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How do Emily Dickinson and Walt Whitman differ in their thinking and writing when it...

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livingwater | Student, Undergraduate | eNoter

Posted March 11, 2009 at 11:12 PM via web

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How do Emily Dickinson and Walt Whitman differ in their thinking and writing when it comes to modern poetry and understanding God?

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timbrady | College Teacher | (Level 1) Educator

Posted March 12, 2009 at 7:38 AM (Answer #1)

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This is a difficult, if not impossible, question to answer, but there are some things we can do.  First of all, the form of their writing could not be more different, but each mirrors their approach to the world.  Emily's world was very small; she lived in a small community and spent a great deal of her time in her house.  Her poetry tends to explore the "inscape" --- the tight form and interesting rhymes/punctuation mirror this exploration of her very local world.

Whitman's poetry is quite different.  He lived in New York City, a culture that was expanding, highly diverse, noisey, crowded ... you get the picture.  His "mystical" vision tries to take in this world and see it as the great democracy where all things and all people blend into one whole.  His endless catalogues of all the things he experienced mirror the world that he saw and tried to take in.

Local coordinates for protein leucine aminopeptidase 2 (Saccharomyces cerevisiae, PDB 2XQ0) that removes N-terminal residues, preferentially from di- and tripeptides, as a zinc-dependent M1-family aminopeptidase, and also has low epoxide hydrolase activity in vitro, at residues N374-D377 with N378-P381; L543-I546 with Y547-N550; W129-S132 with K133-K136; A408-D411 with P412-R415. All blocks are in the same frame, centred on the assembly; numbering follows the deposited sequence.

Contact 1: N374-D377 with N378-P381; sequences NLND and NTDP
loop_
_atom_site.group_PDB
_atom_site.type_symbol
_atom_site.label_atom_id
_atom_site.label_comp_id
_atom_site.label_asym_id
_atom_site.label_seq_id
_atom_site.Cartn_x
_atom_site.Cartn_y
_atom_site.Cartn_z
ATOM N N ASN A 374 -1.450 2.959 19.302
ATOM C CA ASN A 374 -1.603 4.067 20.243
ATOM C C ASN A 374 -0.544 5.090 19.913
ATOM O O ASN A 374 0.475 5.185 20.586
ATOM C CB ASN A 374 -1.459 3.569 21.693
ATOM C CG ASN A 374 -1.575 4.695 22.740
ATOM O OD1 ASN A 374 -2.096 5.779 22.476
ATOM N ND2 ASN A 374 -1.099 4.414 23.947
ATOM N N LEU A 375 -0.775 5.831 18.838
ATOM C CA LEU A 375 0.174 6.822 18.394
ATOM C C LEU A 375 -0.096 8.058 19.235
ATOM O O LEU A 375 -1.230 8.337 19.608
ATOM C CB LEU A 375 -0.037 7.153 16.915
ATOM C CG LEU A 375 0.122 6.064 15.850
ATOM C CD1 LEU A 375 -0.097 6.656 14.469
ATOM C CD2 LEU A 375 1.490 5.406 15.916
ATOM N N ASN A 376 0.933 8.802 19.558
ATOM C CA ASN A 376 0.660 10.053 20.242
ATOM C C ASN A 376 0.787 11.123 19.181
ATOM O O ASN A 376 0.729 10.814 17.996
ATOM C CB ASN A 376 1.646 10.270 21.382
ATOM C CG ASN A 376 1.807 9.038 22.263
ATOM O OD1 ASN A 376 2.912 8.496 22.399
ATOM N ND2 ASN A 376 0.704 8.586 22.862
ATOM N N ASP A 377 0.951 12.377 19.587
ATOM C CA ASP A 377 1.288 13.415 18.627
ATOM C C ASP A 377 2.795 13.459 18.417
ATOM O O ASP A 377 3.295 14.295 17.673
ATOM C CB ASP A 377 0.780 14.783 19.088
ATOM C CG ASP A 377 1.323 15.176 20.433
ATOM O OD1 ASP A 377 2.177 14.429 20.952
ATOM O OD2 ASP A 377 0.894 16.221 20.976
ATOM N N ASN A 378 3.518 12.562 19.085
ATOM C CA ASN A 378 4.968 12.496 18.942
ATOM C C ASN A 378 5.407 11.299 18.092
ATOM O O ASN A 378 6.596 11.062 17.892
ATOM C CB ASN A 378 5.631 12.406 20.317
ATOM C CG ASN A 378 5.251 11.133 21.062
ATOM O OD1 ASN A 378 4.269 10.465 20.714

Both of them, however, tend to make their own rules.  Dickinson's capitalization, punctuation, and rhymes are all her own, and are used under her tight control.  Whitman seems to have given up on what we would traditionally recognize as poetry (although he did write some traditional poetry such as "O Captain, My Captain" which follows more traditional form --- I am usually speaking of "Song of Myself" when I talk about Whitman).  They each contributed a great deal to the growth and development of modern poetry.

Their ideas about God are much more difficult to compare.  Dickinson seems to have an ambiguous relationship with God.  In some poems ("Some keep) she seems to have an almost direct, Whitmanesque, relationship with God.  In other poems ("Apparently with no surprise") she seems much more skeptical about God.  Whitman's God is much less personal, although no less present.  Whitman finds God as part of the nature in which everything participates, reminiscent of the concept of the Oversoul that was popular with the Transcendentalists.  Dickinson looking inward and finding God there; Whitman looking outward and finding God everywhere.

 

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